Trophy hunting of wolves, grizzly bears, and cougars may endanger hunters as well as the animals they target, a new study suggests.
The eroding social licence in B.C. to hunt large predators for sport rather than sustenance threatens public support for the majority of hunters, most of whom don’t endorse trophy hunting, said lead author Chris Darimont.
“The minority of hunters who kill predators for trophy can tarnish the food-hunting majority,” said Darimont, science director at Raincoast Conservation Foundation and a professor at the University of Victoria.
The research team explored how the public, much influenced by social media, is increasingly intolerant of the trophy hunting of large charismatic carnivores in North America and Europe. Poor social licence, in turn, increases pressure on politicians and other stakeholders to align policy with wider societal values.
Polls in B.C. consistently show strong public opposition — more than 80 per cent — to trophy hunting, even in rural areas and among hunters, Darimont said.
Hunters make up about 10 per cent of B.C.’s population, and only a small number of that group kill large carnivores as trophies, he added.
But public distaste for trophy hunting could hamstring hunting organizations’ ability to partner with other stakeholder groups on important conservation initiatives, such as the preservation of wildlife habitat, Darimont said.
British Columbians generally support hunting for food, viewed as a healthy activity that connects people to nature and fosters the next generation of environmentalists, Darimont said, noting he is a hunter himself.
“The minority of hunters who kill predators for trophy can tarnish the food-hunting majority,” says Chris Darimont, science director at Raincoast Conservation Foundation and a professor at the University of Victoria. #hunting #BC
Conversely, strong opposition to trophy hunting is based around ethical and animal welfare concerns, he said.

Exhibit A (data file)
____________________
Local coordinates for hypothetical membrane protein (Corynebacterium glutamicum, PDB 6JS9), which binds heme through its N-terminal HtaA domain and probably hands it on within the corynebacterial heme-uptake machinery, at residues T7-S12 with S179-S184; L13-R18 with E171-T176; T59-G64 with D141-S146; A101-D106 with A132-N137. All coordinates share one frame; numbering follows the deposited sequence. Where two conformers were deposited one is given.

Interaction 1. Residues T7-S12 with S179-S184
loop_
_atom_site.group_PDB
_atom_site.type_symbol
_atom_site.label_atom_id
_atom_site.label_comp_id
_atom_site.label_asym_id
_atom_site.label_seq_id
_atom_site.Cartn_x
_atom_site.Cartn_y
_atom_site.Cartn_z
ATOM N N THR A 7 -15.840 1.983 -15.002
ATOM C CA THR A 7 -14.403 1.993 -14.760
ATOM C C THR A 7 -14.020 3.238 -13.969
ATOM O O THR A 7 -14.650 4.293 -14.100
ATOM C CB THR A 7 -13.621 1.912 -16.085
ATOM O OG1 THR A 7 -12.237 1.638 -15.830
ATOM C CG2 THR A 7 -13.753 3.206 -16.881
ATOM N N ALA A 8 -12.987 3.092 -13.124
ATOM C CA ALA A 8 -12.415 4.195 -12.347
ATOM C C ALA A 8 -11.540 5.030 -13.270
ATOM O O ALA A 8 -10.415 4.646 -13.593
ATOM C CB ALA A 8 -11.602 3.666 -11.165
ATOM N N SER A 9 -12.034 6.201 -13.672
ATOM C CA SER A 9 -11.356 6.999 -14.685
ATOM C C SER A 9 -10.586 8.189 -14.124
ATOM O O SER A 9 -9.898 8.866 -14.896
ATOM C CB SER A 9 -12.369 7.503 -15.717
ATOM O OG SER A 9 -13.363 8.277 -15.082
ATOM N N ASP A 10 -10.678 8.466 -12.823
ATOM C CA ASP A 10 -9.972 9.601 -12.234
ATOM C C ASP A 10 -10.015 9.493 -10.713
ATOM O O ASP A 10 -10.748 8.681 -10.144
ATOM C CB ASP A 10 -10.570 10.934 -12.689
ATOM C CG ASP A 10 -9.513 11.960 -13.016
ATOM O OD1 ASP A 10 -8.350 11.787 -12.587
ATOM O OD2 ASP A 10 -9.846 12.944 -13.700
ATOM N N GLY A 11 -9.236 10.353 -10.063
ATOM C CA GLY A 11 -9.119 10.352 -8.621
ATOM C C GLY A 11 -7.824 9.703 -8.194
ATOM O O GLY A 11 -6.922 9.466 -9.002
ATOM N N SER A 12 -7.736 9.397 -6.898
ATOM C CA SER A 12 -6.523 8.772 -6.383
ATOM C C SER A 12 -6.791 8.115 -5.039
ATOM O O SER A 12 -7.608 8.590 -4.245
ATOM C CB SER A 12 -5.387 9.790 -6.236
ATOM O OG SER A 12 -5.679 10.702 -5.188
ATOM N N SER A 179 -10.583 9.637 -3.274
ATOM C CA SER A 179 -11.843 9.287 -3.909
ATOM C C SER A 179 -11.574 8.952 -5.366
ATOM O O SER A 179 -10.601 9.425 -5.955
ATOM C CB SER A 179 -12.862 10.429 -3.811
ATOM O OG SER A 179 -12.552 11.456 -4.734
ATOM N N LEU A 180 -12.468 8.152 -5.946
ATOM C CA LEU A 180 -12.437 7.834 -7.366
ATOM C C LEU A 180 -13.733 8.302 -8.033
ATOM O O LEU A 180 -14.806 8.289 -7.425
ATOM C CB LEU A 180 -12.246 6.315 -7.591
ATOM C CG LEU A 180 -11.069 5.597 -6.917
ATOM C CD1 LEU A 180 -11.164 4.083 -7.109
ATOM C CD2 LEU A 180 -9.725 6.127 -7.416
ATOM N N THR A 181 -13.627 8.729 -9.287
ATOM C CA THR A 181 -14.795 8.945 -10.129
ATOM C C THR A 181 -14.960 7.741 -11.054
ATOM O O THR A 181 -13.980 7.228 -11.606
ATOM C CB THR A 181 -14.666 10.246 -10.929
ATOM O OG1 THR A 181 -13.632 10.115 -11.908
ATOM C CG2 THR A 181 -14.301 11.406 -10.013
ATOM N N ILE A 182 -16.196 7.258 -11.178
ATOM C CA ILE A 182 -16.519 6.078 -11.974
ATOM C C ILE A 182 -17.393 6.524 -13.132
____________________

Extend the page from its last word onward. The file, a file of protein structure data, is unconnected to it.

“The public think it's cruel, they think it's wasteful, and they think it's unnecessary,” Darimont said.
“That’s why we see such different levels of support for hunting something like a deer versus something like a wolf or a mountain lion.”
And science showing populations of large carnivores aren’t threatened by trophy hunting is entirely beside the point, Darimont said.
“Science might be important in estimating whether there are enough wolves to kill,” he said.
“But only societal values and attitudes can give insights into whether trophy hunting is an activity that is tolerated by us.”
The B.C. government’s decision to ban grizzly bear hunting in 2018 is just one case study in how policy change is provoked by social licence, Darimont said.
“The hunt was banned, not because there was concern too many bears were being killed,” he said.
“The government cited the activity didn’t align with the values of most British Columbians.”
Social media is an increasingly powerful tool in getting attention from policymakers, Darimont said.
Widespread condemnation from both social and traditional media occurred with the killing of popular animals, such as Cecil the lion in Africa, or the beloved B.C. wolf Takaya, who lived alone for many years on a small island near Victoria.
As a result, Takaya has emerged as an ambassador in new campaigns against wolf hunting, particularly in B.C., Darimont noted in the study.
Hunters may worry lack of support for trophy hunting could lead to the eventual ban of all hunting — even for food purposes, the study said.
But to maintain their current levels of public goodwill, it will be key for food hunters to engage in transparent and co-operative dialogue with other stakeholders rather than opting for a hostile, defensive stance.
“A few hunters argue that healthy populations of predators should be fair game, and that any opposition to predator hunting is somehow unscientific,” Darimont said.
But that argument fails to acknowledge how resource management policy actually evolves, he said.
“The reality is that only values — not science — can dictate whether an activity is tolerated by society.”
Rochelle Baker / Local Journalism Initiative / Canada’s National Observer